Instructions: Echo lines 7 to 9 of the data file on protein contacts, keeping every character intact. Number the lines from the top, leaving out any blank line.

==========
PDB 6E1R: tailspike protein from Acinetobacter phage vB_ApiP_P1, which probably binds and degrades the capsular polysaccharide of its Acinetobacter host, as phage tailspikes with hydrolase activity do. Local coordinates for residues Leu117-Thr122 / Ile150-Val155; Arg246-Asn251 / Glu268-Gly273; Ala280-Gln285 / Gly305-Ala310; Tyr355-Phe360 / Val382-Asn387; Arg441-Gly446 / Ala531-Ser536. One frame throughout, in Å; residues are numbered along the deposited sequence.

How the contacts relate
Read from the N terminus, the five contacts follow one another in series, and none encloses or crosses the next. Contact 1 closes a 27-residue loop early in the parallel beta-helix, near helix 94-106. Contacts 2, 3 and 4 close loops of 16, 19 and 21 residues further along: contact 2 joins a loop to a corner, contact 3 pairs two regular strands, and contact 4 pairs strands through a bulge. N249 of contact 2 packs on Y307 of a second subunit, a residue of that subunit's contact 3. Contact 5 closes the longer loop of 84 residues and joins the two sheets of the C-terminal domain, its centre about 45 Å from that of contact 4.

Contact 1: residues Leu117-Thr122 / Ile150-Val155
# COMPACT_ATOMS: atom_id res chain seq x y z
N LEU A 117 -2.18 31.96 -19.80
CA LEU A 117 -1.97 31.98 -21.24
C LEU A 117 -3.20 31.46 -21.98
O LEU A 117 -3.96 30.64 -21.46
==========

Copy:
CA LEU A 117 -1.97 31.98 -21.24
C LEU A 117 -3.20 31.46 -21.98
O LEU A 117 -3.96 30.64 -21.46